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Effects of Exemestane on Bone Strength in Postmenopausal Women at Increased Risk of Developing Breast Cancer

Open (Enrolling)
Osteoporosis, Breast Cancer

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Trial Information

Effects of Exemestane on Bone Strength in Postmenopausal Women at Increased Risk of Developing Breast Cancer

Aromatase inhibitors (AIs) are a new class of endocrine therapy for the treatment and
prevention of breast cancer in postmenopausal women. They are more efficacious than
tamoxifen in treating advanced breast cancer. Because of their ability to almost completely
deplete estrogen levels in the circulation, they have the potential to adversely affect bone
metabolism in postmenopausal women. Previous animal data from our group suggests that
exemestane, a steroidal AI, may have a more favourable effect on bone metabolism than the
non-steroidal AIs. As osteoporosis poses a significant health risk in postmenopausal women,
determining the long-term effects of exemestane on bone is crucial for women considering
long-term use of this type of therapy for breast cancer prevention. Currently, the National
Cancer Institute of Canada Clinical Trials Group (NCIC CTG) is conducting a primary breast
cancer prevention trial, MAP.3, examining the effects of exemestane for the prevention of
breast cancer. This is a multicentre double-blind placebo-controlled randomized trial
involving 4560 postmenopausal women at increased risk of developing breast cancer. This is
being conducted at approximately 60 sites across Canada, the United States and Spain.
Postmenopausal women at risk of developing breast cancer are randomized to receive either
exemestane or placebo for five years. We propose to conduct a 2-year companion study in a
subset of 300 women participating in 3 geographic locations (Toronto, Canada; Mayo Clinic in
Rochester (US)and UC Davis in California (US)) who do not have osteoporosis at baseline, to
investigate the effects of exemestane on bone structure and density. Our primary objective
is to determine whether exemestane will cause a clinically and statistically significant
difference in percent change in total volumetric bone mineral density (BMD) at the distal
radius as measured by high-resolution peripheral quantitative computed tomography (pQCT)
from baseline to 2 years as compared to placebo. Our secondary objectives are: 1) to
determine the effects of exemestane on cortical and trabecular volumetric BMD as measured by
pQCT scans at 1 and 2 years; 2) to examine the effects of exemestane on other bone geometric
parameters such as cortical thickness, trabecular thickness, trabecular separation and
trabecular number at 1 and 2 years; 3) to investigate the effect of exemestane on the
percent change in BMD at the lumbar spine (L1-L4) and the total hip as measured by dual
energy X-ray absorptiometry (DXA) from baseline to 1 and 2 years as compared to placebo; and
4) to determine the effect of 2 years of exemestane on bone strength index as compared to
placebo. All participants in this companion study will be provided with calcium and vitamin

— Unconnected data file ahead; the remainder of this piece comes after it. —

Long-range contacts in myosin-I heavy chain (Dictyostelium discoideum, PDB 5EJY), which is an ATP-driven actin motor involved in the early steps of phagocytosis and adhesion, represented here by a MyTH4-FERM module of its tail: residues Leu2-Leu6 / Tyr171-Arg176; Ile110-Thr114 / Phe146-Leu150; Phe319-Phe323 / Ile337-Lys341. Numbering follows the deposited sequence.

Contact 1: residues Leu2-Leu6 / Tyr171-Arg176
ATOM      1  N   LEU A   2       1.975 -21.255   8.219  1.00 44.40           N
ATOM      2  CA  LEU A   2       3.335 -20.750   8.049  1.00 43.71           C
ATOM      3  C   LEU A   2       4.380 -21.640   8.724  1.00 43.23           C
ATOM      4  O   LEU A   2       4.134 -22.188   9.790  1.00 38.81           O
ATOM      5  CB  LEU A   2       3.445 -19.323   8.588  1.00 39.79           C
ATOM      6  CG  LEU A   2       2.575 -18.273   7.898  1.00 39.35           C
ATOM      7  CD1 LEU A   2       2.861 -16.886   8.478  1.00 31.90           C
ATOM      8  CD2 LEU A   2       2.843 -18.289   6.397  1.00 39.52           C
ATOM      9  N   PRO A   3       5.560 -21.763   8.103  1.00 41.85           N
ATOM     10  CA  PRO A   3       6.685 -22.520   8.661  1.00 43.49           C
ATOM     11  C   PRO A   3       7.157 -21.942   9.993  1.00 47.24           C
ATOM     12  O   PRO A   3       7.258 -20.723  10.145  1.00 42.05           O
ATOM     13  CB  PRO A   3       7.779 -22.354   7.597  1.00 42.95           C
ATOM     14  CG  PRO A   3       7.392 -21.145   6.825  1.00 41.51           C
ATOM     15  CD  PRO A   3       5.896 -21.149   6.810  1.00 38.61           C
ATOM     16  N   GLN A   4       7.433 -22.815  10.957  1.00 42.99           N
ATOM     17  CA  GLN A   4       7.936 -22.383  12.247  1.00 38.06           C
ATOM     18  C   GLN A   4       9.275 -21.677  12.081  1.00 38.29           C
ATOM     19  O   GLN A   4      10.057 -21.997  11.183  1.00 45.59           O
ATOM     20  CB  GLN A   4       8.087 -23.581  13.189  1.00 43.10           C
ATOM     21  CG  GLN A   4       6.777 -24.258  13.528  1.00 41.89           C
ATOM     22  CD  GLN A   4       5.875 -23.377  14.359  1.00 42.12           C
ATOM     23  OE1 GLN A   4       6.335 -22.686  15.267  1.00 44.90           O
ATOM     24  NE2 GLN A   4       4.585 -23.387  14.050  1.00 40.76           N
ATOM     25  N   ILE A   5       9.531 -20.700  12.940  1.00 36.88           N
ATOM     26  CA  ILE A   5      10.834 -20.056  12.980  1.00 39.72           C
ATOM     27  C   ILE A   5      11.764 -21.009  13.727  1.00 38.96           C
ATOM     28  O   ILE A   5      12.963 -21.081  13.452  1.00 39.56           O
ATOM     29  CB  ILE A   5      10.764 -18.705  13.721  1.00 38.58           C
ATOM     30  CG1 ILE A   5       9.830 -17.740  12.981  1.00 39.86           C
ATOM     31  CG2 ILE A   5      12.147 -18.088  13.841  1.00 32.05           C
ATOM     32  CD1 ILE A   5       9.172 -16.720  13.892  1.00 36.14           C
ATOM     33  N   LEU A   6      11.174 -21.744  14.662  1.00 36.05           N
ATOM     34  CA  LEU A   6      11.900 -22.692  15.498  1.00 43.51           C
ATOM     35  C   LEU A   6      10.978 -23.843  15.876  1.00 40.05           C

D supplementation. Measurements of volumetric BMDs and bone geometric parameters will be
obtained by pQCT using Xtreme CT, and measurements of areal BMDs will be obtained by DXA
using Hologic or Lunar densitometers at baseline, 1 year and 2 years, according to standard
protocols. The three participating centres will undergo pQCT and DXA quality control
procedures standard in multicentre protocols. All pQCT and DXA scans will be centrally
analyzed at University Health Network Bone Density Laboratory by an International Society of
Clinical Densitometry (ISCD) certified technologist.

The results of this companion study will help us understand the long-term effects of
exemestane on bone health in postmenopausal women at risk of developing breast cancer. This
information will help clinicians establish practice guidelines on BMD screening and
osteoporosis prevention in postmenopausal women on long-term exemestane therapy for the
prevention of breast cancer.

Inclusion Criteria:

Women participating in the MAP.3 clinical trial at centres with access to HR-pQCT

Exclusion Criteria:

1. Women with osteoporosis;

2. Women with T-score of -2.0 or below at the lumbar spine (L1-L4), total hip or femoral

3. Women with a fragility fracture after age 40;

4. Women who have been on any bone drug, such as hormone replacement therapy, selective
estrogen receptor modulators, bisphosphonates, teriparatide, parathyroid hormone,
sodium fluoride, strontium, calcitonin and high dose vitamin D (more than 2000iu of
vitamin D3 daily),in the past 3 months;

5. Women who have ever been on a bisphosphonate for more than 6 months;

6. Women who have ever been on strontium for more than 1 month;

7. Women who are on chronic oral steroids (the equivalent of 5mg of prednisone a day or
higher for more than 2 weeks within the past 6 months and will likely require ongoing

8. Women with Paget's disease, Cushing's disease, hyperparathyroidism, uncontrolled
hyperthyroidism or other metabolic bone diseases;

9. Women with decompensated diseases of the liver, bowel, kidney, pancreas, lung, or

Type of Study:


Study Design:

Observational Model: Cohort, Time Perspective: Prospective

Principal Investigator

Angela MW Cheung, MD, PhD

Investigator Role:

Principal Investigator

Investigator Affiliation:

University Health Network, Toronto


Canada: Health Canada

Study ID:




Start Date:

April 2007

Completion Date:

June 2015

Related Keywords:

  • Osteoporosis
  • Breast Cancer
  • breast cancer prevention
  • osteoporosis
  • Breast Neoplasms
  • Osteoporosis



Mayo ClinicRochester, Minnesota  55905
University of California DavisSacramento, California  95817